In the milky light of the converted cathedral, Silvestri opens an egg carton containing a dozen hollowed eggs painted fuschia, lapis lazuli, periwinkle, and lime green. Even more eye-popping are the hand-painted shapes: flowers and wheat stalks, crowns and snowflakes. They’re called pysanky, the Eastern European eggs decorated with melted wax, ink, and dye using a stylus, or a pointed metal tip. These particular masterpieces were painted by Silvestri’s late grandmother, Helen Timo, who instructed many in the Pittsburgh community on how to paint the festive eggs. “She used to paint them when she watched the Steelers, or anytime, really,” Silvestri says.
Evelyn Brusco Vescio was married in this satin gown, which was made by her sister, Ida. Twenty years later, Evelyn was shown a picture by another immigrant woman from Italy living in Pittsburgh. She excitedly exclaimed, "You are wearing my dress!" The woman had received the gown from another bride in their shared village. It had been passed from bride to bride for years.
Warhol was intimately familiar with pysanky, as his mother Julia Warhola decorated them in their home. Silvestri, 25, believes that Warhol’s Time Capsules were a reflection of his own Rusyn heritage. “I think it was a very Rusyn thing to do. Rusyns are pack-rattish. You never know when you’re going to need something,” she says with a laugh.
Silvestri shares other traditional items, like a tablecloth used for the traditional Christmas Eve dinner, which is observed on January 6. “You always set an empty seat for your ancestors,” Silvestri explains. “You put straw on the floor and a string or chain around the table to keep everybody together. Christmas Eve is believed to be a time when the spirits of the ancestors are out.”
“She used to paint them when she watched the Steelers, or anytime, really.”
- Maria Silvestri, of her late grandmother
At Mosquera’s urging, Silvestri reveals mementos of her own explorations into Rusyn culture. Among these is a photo of a family trip Silvestri took in 1999, when she was 13, to visit relatives in the Ukraine. At the time, many rural Rusyns still harvested crops by hand and drew water from wells. Her cousins had to take a 24-hour train ride over the Carpathian Mountains just to meet with Silvestri’s family. She was struck by the parallel lives she and her cousins inhabited—hers in the modern world, theirs from a seemingly different era.
“They were exactly my age,” she notes, “and I’d think, if one of my great-grandparents had gotten side-tracked, I would not have this life that I have now, growing up in suburban Pittsburgh. I was thinking, that could be me.”
Lest we forget
Many of the Time Capsules have a similarly personal feel, mingling individual history with broader cultural themes. Mosquera, who was born in Ecuador and came to the United States in 1969, has dealt with immigration themes in her own artwork.
“As immigrants, we sometimes feel like we need to speak for our people,” says Mosquera. “We may look for an object that would be about all Ecuadorians, or about all Rusyns or Germans or Africans. I wanted people to just be themselves for this project, and let the objects tell the stories.”
As part of the Jewish Community Time Capsule, items from Beth Shalom synagogue in Squirrel Hill were photographed.
The objects, as it often turns out, also flesh out larger historical themes at a more granular level. The Italian Time Capsule includes a coal miner’s helmet from the early 20th century, with a visible dent in it. “The helmet saved a coal miner’s life,” says Franzen-Sheehan. She envisions using the helmet and other objects as a tool to teach middle and high school students about the labor movement and the rise of labor laws in the United States. “Students who look at this can be learning about larger issues of identity, history, immigration law, through these personal stories.”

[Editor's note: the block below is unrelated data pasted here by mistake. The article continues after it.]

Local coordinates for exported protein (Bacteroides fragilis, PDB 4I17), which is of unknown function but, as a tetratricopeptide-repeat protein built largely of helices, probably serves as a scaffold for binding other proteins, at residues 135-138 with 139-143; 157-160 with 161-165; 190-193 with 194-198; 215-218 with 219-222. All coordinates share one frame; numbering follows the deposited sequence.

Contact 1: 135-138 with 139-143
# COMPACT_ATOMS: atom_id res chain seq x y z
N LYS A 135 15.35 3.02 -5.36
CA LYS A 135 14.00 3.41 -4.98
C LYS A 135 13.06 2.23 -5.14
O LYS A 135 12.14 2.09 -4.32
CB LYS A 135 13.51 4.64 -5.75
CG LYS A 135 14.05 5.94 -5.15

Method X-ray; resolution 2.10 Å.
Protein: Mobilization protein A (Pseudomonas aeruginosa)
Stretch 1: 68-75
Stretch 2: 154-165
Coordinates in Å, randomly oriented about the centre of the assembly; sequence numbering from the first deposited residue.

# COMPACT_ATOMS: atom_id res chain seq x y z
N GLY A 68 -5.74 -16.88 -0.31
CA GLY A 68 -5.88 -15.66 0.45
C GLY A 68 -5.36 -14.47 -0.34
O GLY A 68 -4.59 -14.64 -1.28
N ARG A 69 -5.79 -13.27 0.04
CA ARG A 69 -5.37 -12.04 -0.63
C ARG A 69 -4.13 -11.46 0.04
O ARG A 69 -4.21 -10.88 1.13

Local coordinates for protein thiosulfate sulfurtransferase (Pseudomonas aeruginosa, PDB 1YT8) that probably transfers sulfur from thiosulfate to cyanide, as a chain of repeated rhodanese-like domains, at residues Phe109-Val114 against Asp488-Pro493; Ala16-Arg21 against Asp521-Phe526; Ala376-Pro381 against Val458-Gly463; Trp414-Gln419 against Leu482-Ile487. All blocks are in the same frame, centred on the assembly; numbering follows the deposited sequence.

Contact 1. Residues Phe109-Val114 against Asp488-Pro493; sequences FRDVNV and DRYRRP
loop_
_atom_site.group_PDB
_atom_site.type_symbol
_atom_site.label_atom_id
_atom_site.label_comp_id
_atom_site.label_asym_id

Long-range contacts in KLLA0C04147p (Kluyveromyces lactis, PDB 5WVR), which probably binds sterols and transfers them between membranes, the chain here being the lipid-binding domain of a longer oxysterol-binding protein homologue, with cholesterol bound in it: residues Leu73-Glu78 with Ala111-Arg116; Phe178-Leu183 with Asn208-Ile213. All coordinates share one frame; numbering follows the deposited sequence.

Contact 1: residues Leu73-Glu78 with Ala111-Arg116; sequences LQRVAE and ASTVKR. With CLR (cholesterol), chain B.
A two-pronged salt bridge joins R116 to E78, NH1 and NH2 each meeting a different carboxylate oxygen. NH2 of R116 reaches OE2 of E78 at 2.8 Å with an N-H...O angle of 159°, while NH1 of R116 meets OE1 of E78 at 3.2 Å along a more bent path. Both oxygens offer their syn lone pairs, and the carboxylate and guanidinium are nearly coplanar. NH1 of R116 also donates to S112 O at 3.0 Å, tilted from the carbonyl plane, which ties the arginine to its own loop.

Richard Furgiuele, a second generation Italian-American, wore this helmet in the 1940s while working for the Redlands Coal Company in rural Indiana County. It saved his life.
Created by scouring the Italian-American collection of the Senator John Heinz Pittsburgh Regional History Center, with the help of their curatorial staff, the Italian Time Capsule also includes everyday items such as a barber’s scissors, a knife grinder, a wedding gown, a religious processional statue, and a cornerstone from the Beneficial Society of Northern Italy building in East Liberty.
“What people keep with them when they go to a new country tells us
what’s important to them. These objects are how they keep their
ethnic or religious identity alive.”
-Abby Franzen-Sheehan, Warhol’s associate curator of education for interpretation and resources
For many of the newer immigrant groups involved in the project, their keepsakes show how immigrants re-constitute their home cultures. Food is a common theme: a German chocolate cake recipe, a recipe for Matzoh ball soup, and a spice packet from Mexico. There are also lots of games and books—soccer jerseys, puzzles, and movies. All are slices of home, small enough to tuck into a suitcase. Some saved items show immigrants adapting to life in a new country, like a photograph of a Mexican family’s trip to New York, posing with a human Statue of Liberty who spoke Spanish.
Pictured here is Rabbi Michael Werbow.
“An object is just an object, but you can imbue it with a sacredness,” she says. “What people keep with them when they go to a new country tells us what’s important to them. These objects are how they keep their ethnic or religious identity alive.”
Baran, for example, volunteered his objects for the Time Capsule to teach future generations about the Holocaust, and about where his people came from. He doesn’t want that history erased. But his artifacts also reveal a lesson learned through the crucible of his own survival.
Moshe Baran with his sister, Mina Rosenberg, who he helped save during the Holocaust.
One of the items Baran shared is a white binder filled with letters, photographs, and mementos his family created shortly before the death of his wife, Malka, in 2007. The pair met at a displaced persons’ camp in Austria in 1946. She was from Poland, and her entire family was destroyed by the Nazis. They came to America and settled in Queens, where she made a career as a schoolteacher. In the 1990s, the couple moved to Pittsburgh to be near their daughter.
“My wife had a mantra,” Baran says. “Never use the word hate. It was hate that caused what happened to my people. I could have come easily to the conclusion that there is no God, because where was he when I needed him? My short answer to this is, if the people who did what they did to us would believe in the God I believe in, they wouldn’t have done it.”
As it turns out, the painful lessons of the past are really the most important things Baran carried with him from the village of Horodok.
This photo tray of Olinala in the state of Guerrero, Mexico, hangs in Saul Franco’s family store in Beechview. Franco says he never felt “alien” in Pittsburgh because the hills are a nice reminder of the mountains in Olinala.